Rupert Pupkin Speaks: Film Discoveries of 2017 - Eric J. Lawrence ""

Friday, March 16, 2018

Film Discoveries of 2017 - Eric J. Lawrence

Eric J. Lawrence has been a DJ over at KCRW(a wonderful radio station) for many many many years and I have been a fan of him there for more than a decade. He plays quite an eclectic mix of new and old songs, it's described on KCRW's site as thus:
"A musical line-up of criminally overlooked tunes, hidden gems, guilty pleasures and standout selections from the latest releases... from Jacques Brel to Mott the Hoople to Gary Numan to the Fall, and everything in between. Like playing poker with dogs -- only better."
I can't really recommend the show higher than a decade of listenership can I? Check him out!
http://www.kcrw.com/music/shows/eric-j-lawrence

The Plague of the Zombies (Dir. John Gilling, 1966)
Each year I track down a bunch of Hammer films that I haven’t seen, and this one was the cream of this past year’s crop. One of the best not to feature either Christopher Lee or Peter Cushing, this spooky gem is still populated with Hammer favorites such as Andre Morell, Jack Carson and Michael Ripper. Released on the eve of Romero’s “Living Dead” revolution, this film retains the classic voodoo-type zombies, albeit with a somewhat more aggressive attitude.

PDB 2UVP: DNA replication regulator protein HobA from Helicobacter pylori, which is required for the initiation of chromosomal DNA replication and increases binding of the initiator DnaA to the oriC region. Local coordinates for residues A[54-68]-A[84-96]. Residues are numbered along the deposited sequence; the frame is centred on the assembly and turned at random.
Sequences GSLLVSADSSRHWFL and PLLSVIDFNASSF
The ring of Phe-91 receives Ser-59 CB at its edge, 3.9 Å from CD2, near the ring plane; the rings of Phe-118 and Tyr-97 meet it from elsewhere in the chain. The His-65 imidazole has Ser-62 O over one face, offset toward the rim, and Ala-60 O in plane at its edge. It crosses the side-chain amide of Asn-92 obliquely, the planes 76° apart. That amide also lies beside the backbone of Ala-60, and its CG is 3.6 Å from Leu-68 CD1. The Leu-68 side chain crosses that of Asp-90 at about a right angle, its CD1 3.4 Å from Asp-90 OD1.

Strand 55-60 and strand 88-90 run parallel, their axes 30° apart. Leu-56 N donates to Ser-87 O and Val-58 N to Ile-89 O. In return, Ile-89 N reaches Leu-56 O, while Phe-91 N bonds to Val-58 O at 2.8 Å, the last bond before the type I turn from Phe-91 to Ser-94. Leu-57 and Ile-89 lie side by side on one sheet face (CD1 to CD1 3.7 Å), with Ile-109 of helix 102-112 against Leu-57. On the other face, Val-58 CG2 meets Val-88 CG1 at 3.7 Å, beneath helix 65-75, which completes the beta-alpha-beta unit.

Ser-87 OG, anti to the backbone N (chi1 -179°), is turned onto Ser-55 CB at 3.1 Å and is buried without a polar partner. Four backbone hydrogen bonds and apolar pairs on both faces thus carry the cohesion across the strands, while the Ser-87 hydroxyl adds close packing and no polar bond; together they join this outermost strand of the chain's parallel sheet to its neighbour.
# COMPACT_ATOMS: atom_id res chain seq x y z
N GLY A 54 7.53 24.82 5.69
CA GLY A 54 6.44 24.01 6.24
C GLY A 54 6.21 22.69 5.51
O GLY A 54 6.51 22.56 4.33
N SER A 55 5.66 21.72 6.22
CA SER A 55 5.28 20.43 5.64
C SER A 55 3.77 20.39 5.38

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The Hit (Dir. Stephen Frears, 1984)
I was drawn to check this film out in the wake of John Hurt’s passing (after re-watching his awesome performance in the legendary UK TV serial, I, Claudius). I was also prepping for an interview I did with Tim Roth, and one never needs any special reason to check out a film with Terence Stamp in it, so watching this was a no-brainer. All three leads are stellar, and Frears keeps this character-driven gangster film moving. Keep a lookout for brief appearances from Jim Broadbent & Fernando Rey!